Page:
Cavalia Preview

Cavalia Preview

“It’s like Cirque du Soleil on horses.”

That was Normand Latourelle, co-founder of Cirque and visionary behind the new show Cavalia that opens tonight in San Francisco.

Nine tents, located less than a mile away from AT&T Park, home of the World Series champion Giants, bring to life a world of horses, acrobats and song. Already 2.5 million people have seen the previous version of Cavalia. But just like James Cameron has upped the ante, using 3-D to take film to the next level (Avatar), Latourelle and his team have gone big.

CNN’s Larry King summed up his feelings about Cavalia simply: “The greatest show I have ever seen!” (it’s almost impossible to miss the billboards along Bay Area highways).

But I’m not here to hammer home platitudes (perhaps too late on that). See for yourself in this video segment I shot yesterday (hail to the Canon T2i) at the media preview.

A dress rehearsal of sorts, a handful of journalists and press were invited to a special viewing of the show in advance of its opening. I should let the pictures and video do the talking. To say this is a beautiful-looking show is an understatement.

No doubt — and true to founder Latourelle’s vision — astounding stunts, sumptuous costumes, and heart-pounding songs are all here; but the real stars, of course, are the horses. They are beautiful … this coming from a guy that is positively terrified of them. Last time I rode one, as a twelve year old on vacation with my parents in P.E.I., I was driven repeatedly into nearby branches and thorn-bushes.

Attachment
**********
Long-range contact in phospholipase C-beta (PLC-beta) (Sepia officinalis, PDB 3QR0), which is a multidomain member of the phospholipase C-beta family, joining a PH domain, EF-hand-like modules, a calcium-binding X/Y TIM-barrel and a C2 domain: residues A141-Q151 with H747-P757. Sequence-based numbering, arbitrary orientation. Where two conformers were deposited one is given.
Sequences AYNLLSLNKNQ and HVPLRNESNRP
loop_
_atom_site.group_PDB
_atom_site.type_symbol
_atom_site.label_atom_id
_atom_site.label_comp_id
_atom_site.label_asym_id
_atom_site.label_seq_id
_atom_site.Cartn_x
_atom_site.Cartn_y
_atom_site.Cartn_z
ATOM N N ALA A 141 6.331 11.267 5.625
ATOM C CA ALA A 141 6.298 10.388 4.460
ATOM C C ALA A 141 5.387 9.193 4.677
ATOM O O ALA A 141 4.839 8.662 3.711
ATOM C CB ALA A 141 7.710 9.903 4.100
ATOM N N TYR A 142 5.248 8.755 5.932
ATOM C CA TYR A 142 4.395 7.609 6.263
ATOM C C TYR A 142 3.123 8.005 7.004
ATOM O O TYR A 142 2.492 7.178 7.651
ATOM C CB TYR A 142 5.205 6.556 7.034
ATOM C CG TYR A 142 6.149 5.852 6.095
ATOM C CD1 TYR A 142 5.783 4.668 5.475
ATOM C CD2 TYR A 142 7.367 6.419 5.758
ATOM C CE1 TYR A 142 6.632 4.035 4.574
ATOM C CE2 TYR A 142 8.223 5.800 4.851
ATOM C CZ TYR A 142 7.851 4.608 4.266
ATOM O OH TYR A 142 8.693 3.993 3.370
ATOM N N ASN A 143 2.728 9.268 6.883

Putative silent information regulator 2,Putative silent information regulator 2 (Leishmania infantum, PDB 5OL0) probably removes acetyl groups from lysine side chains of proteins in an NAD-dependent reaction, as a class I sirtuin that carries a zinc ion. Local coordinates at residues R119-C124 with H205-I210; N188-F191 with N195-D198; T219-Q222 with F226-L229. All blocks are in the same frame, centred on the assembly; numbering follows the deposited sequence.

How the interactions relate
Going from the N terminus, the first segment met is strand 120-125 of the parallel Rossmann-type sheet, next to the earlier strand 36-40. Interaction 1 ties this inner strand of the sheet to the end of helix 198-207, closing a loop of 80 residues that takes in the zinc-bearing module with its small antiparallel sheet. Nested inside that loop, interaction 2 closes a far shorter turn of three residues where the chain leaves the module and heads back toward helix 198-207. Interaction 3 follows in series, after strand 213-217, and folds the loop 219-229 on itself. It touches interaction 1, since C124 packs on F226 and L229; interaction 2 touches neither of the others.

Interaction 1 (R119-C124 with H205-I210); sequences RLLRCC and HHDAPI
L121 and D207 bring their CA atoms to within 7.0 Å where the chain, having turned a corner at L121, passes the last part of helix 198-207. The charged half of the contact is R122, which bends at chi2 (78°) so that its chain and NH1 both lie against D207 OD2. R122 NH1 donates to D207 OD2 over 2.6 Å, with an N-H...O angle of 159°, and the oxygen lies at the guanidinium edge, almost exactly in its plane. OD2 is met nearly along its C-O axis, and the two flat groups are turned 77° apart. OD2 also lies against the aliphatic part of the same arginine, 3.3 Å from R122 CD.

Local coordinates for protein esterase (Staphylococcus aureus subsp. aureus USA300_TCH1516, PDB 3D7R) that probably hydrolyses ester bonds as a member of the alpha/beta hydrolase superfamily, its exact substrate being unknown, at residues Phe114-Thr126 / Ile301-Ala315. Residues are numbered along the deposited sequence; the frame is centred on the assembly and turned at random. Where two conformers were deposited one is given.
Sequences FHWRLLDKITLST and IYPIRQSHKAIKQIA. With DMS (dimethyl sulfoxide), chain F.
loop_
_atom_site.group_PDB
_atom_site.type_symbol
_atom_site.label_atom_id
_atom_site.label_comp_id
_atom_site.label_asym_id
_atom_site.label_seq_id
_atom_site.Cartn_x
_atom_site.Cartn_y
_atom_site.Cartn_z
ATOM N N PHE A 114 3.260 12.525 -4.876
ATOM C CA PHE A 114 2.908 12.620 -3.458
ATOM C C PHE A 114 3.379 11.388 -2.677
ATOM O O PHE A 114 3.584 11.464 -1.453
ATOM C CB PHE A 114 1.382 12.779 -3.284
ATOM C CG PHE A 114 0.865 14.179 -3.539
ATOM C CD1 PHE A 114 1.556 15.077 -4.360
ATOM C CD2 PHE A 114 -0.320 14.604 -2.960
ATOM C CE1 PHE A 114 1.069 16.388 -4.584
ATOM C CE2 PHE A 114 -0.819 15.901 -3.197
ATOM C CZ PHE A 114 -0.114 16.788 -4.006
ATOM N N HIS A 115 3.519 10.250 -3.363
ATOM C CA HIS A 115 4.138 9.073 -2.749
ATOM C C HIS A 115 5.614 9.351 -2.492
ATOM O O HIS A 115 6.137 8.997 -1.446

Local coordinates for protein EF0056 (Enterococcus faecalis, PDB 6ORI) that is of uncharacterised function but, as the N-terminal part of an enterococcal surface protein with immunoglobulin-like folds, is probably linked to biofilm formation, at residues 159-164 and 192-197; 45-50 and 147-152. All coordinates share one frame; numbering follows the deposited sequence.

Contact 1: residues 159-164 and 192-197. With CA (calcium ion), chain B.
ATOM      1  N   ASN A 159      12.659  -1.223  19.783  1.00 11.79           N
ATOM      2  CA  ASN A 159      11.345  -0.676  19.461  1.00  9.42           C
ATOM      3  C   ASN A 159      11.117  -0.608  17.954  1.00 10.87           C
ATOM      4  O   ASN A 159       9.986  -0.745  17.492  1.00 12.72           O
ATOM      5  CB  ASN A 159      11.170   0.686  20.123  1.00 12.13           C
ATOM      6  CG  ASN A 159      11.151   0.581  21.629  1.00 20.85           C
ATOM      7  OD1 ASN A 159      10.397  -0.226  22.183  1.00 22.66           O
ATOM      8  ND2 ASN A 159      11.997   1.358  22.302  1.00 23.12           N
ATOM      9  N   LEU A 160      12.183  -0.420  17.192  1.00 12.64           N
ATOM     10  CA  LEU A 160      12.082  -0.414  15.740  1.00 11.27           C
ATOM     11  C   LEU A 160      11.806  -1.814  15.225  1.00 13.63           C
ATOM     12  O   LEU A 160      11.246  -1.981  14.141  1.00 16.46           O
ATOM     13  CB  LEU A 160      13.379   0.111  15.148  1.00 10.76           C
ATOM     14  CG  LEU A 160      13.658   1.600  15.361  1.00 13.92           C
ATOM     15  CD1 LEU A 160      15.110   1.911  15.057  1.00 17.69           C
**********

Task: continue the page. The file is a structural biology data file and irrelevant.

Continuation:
The original version of Cavalia debuted in San Francisco in 2004. Latourelle has added more of everything: 5 bungees instead of two; people flying over the horses; expanded stages; and even more vivid presentation. Latourelle said to me, “A lot has been changed in the show!”

What you see here is the non b-roll version of the show. There are no effects, no re-takes. That the show — imho — looks this slick, polished and exciting is testament to the performers, producers and engineers. It’s an impressive artistic achievement.

And, as you’ll see, I could not resist. From one Canadian to another, I wondered what hockey team the co-founder of Cirque himself would anoint his favorite. Latourelle’s pick, as a French Canadian, is perhaps slightly less revelatory, but still one never knows when it comes to that great game, that he reminds us was invented way up North.

For a guy that lives for gadgets, my pick as highlight of the preview (which came in just under an hour, far less than the final show you’ll see which will trace the history of the horse and its relationship with humans) surprised even me. I should note it was hard to chose a favorite. Cavalia is a non-stop feast for the senses, with plenty of “wows!” and “a-has!”

But there are also introspective moments.

Like when a sole trainer dances, instructs and even hugs and kisses, twelve horses. Relative to the rest, it’s a stripped down set. And it has that magical quality that can cause hair to stand on end, yet I can’t explain necessarily why. You can see several clips of that in this highlight package as well.

Normand Latourelle (center), co-founder of Cirque du Soleil, with the cast of Cavalia
Normand Latourelle (center), co-founder of Cirque du Soleil, with the cast of Cavalia

Cavalia opens tonight and runs until December 12 (Tue-Sun).

Then the show heads to L.A., before touring across the country and back up to Canada too.